Egypt will increase its reliance on foreign borrowing to cover public spending needs and is reconsidering an IMF deal, minister of finance Hazem El-Beblawi said on Wednesday.
"In a short answer -- yes," was how Beblawi replied to a journalist's question on whether Egypt is reconsidering its decision to halt borrowing from abroad.
The minister was speaking at a conference on Public Private Partnerships (PPP) held at the British embassy in Cairo.
He refrained, however, from giving exact details on the amounts or the potential lenders.
“For now we have had more promises than real engagements,” Beblawi said, referring to Gulf countries that vowed generous aid packages to Egypt in the wake of the revolution.
Egypt has concluded a deal for $500 million of lending with Saudi Arabia and the same amount from Qatar, Beblawi explained. He did not, however, give details on the terms of borrowing.
In May, Saudi Arabia vowed to provide Egypt with $4 billion in aid, including a $1bn deposit at the Central Bank of Egypt and $500m in bond purchases.
On Wednesday, Beblawi said he was in talks on financing worth $5-$7 billion with Saudi Arabia and the United Arab Emirates, but he did not give a breakdown at the time of how much each would offer.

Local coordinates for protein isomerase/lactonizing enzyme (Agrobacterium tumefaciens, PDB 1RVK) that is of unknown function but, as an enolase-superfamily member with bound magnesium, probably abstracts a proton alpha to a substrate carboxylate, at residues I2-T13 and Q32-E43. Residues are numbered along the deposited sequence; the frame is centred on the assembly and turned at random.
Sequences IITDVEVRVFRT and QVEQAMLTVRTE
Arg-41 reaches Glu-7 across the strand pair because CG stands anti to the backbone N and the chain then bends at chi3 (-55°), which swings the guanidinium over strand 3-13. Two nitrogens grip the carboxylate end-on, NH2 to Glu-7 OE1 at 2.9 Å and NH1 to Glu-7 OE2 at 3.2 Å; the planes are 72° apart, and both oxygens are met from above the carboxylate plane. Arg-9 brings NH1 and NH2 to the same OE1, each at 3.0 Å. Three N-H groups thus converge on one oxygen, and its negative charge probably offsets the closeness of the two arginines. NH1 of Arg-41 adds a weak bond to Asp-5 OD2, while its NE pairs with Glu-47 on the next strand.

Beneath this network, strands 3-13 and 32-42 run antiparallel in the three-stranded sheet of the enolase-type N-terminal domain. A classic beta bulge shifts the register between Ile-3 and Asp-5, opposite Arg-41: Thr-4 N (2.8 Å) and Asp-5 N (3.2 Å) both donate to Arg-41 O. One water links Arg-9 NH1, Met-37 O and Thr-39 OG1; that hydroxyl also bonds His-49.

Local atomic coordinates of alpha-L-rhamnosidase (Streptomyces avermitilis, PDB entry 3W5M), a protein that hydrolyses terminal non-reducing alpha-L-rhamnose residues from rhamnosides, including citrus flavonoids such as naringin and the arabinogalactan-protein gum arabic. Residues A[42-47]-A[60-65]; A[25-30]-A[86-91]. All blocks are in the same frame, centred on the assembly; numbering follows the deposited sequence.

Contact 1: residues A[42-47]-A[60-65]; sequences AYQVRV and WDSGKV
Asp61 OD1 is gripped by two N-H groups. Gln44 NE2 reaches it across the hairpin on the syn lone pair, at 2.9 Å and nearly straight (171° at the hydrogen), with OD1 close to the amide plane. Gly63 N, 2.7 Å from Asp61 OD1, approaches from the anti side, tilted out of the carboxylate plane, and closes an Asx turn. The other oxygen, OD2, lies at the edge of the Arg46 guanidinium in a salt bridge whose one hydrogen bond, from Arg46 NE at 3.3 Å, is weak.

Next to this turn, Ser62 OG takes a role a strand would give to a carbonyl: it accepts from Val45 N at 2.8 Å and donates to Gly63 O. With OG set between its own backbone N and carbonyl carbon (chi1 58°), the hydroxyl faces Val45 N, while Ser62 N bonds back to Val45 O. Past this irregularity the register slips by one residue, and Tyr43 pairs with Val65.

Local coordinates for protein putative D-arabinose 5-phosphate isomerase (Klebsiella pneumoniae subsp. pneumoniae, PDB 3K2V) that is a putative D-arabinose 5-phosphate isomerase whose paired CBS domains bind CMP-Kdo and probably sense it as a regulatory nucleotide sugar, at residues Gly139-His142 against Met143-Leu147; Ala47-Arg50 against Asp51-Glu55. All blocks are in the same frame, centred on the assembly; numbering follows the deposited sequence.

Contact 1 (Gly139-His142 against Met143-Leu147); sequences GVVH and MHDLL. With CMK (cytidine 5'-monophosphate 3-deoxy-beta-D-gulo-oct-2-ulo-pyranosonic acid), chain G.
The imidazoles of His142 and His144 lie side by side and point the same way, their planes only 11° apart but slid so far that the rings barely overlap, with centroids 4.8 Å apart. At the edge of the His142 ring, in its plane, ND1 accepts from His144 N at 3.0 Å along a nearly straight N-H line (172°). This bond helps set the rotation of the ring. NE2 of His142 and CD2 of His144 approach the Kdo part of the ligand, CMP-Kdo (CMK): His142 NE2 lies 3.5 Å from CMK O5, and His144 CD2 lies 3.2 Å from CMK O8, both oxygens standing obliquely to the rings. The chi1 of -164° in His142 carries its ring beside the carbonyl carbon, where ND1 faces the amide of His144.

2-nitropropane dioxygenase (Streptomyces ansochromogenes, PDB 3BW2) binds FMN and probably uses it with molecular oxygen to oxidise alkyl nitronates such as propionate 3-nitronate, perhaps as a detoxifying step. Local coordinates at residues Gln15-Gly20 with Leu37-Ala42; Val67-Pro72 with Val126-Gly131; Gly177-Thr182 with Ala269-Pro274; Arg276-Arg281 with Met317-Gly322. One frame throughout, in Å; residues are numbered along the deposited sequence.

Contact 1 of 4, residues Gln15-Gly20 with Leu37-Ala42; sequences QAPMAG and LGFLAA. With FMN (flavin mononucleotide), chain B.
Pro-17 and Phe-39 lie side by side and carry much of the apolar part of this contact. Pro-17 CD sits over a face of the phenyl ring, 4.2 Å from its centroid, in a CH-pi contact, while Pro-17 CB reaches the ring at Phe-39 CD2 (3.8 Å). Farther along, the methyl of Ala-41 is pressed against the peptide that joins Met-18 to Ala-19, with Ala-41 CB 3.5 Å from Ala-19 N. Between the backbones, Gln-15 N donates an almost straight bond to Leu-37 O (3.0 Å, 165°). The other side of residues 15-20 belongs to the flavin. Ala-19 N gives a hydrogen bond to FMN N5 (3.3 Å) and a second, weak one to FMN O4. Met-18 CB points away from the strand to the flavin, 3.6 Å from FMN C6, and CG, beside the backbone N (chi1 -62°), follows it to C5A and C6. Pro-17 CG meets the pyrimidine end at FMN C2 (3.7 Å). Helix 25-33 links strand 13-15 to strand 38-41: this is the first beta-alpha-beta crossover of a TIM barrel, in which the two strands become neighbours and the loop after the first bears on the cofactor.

The African Development Bank has given Egypt a $500m loan for 2011 and the World Bank has granted a loan of $400m, he added.
More significantly, Beblawi suggested an IMF loan is back on the table.
"Everyone knows that the IMF has proposed a package of aid of $3.2 billion. At the time we were hesitant. Now we won't change our stand but we are changing our attitude," he said.
In June, Egypt signed an initial loan deal with the International Monetary Fund (IMF) but cancelled the agreement after the ruling military council rejected it, citing the "unfavourable conditions" attached.
The ministry of finance instead announced that Egypt would work towards cutting its deficit, financing it through local borrowing.
But last week, Beblawi -- who was appointed in mid-July -- accused local banks of asking for high interest rates in their bids for treasury bills, raising local borrowing costs. Beblawi said the government would look for other resources to lower its dependence on local banks.
Saudi Arabia said late September it was ready to invest in Egyptian treasury bills. The promise drove yields to below 13 per cent in an auction of LE6.5 billion of T-bills on 2 October.